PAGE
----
Last week, I found a soft, shell-less egg in the driveway one morning when I went out to feed critters. It was freaky! The translucent egg-shaped globe was held together only by the soft albumen layer. I looked it up, and I learned that a shell-less egg means that some chicken around here is severely lacking in calcium, which isn’t just bad for the eggs she lays, it’s bad for her health. Well, I didn’t have to use telepathy to know which of our hens has a problem. It’s the one who refuses to eat the high-calcium chicken food we toss into the chicken yard every morning, because she and her rooster are committed to being outsiders. Y’all may remember our most romantic chickens, Adam and the Speckled Hen. It’s a May/December romance. She’s an old hen who’s been through a lot, and he’s a new rooster who’s just coming into his own. She is the lone survivor of a wild-dog (or maybe coyote) attack that massacred an entire flock several years ago when they were foraging in the woods. When we adopted the roosters Adam and Hoss, the Speckled Hen chose Adam and led him to roosting in the barn. This is technically against the rules, but honestly, they won the argument because they were more persistent than we could ever be. We could catch them and put them in the approved roost every night, but ultimately, it was a fight we weren’t committed to winning. The calcium problem is a big one though. When I feed Adam and the Speckled Hen anywhere outside the chicken yard, the dogs or the horses eat their food along with the gravel and dirt and rocks that are great for chickens, but mammals shouldn’t be ingesting. So I had a talk with Adam. I told him that he needed to be large-and-in-charge (because he is a big rooster) and bring the Speckled Hen close enough to eat some of the layer hen feed. Welp, that little effer did what I suggested, but his version of being large-and-in-charge was to follow me around and insist that I feed him and his lady in the flower bed (which at this time of year is just dirt). I give in. Just because I’m an animal communicator, that doesn’t mean I can get my animals to comply with my wishes. Mostly, it just means that I’m better able to listen to what they want and figure out how I can comply with their wishes. So, okay, fine. I’ll throw more chicken feed into the flower bed, even though that means you’ll be scratching up the happy, hopeful seedlings that will come up in the spring. I’m a sucker. Once again, y’all win.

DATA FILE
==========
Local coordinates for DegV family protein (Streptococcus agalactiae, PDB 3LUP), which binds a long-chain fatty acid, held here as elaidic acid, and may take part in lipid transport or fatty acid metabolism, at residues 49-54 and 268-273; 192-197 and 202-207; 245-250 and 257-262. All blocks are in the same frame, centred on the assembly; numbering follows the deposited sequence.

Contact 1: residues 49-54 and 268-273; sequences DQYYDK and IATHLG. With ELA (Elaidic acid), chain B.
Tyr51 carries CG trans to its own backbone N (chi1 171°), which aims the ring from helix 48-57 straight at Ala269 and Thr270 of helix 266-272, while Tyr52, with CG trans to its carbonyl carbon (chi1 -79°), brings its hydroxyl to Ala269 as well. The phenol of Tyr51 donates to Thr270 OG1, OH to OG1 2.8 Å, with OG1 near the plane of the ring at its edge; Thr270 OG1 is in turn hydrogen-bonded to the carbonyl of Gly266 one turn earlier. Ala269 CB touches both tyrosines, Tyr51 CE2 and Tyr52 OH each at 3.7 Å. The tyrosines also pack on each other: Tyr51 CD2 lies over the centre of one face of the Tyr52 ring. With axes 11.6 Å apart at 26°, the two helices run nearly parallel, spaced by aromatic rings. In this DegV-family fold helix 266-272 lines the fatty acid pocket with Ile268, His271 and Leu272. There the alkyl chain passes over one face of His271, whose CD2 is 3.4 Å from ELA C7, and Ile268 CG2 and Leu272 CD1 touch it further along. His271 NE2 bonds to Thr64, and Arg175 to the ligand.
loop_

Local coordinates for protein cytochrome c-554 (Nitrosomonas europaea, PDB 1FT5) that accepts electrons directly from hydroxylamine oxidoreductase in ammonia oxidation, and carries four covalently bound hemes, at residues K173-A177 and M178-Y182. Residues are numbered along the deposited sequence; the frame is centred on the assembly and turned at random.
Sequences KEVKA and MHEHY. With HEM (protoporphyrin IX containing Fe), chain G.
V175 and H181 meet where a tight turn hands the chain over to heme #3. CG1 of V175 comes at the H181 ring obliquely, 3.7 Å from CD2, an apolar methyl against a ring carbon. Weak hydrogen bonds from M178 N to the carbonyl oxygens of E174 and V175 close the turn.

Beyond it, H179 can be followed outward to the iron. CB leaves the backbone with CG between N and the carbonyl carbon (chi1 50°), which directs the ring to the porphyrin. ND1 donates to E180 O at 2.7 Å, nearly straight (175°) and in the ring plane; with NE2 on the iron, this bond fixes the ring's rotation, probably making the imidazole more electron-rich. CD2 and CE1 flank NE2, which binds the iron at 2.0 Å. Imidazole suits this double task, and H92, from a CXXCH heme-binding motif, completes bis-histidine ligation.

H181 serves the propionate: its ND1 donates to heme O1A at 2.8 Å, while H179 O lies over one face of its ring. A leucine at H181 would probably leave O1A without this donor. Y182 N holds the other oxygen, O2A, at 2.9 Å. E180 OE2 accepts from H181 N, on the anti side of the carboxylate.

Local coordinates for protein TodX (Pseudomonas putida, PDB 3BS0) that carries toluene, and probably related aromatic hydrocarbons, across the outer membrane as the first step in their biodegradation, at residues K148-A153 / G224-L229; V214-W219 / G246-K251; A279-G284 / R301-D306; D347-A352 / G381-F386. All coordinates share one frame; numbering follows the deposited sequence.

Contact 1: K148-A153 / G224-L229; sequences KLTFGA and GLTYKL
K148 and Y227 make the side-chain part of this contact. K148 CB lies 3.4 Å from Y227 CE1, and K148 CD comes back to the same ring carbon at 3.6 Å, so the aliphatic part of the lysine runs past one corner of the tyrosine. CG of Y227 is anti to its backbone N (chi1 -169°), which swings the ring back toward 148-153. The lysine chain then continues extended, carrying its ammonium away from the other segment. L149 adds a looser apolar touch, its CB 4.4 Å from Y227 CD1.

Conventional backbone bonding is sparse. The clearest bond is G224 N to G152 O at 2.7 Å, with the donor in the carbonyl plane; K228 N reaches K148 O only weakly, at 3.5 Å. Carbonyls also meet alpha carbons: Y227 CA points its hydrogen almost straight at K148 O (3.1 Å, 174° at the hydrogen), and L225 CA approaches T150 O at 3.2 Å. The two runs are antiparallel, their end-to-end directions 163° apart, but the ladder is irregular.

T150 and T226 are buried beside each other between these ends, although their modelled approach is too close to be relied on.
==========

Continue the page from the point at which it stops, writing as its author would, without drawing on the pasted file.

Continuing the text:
That is so funny! I have called some of my animals little effers too hee hee!! What we do for the things we love tho, am I right?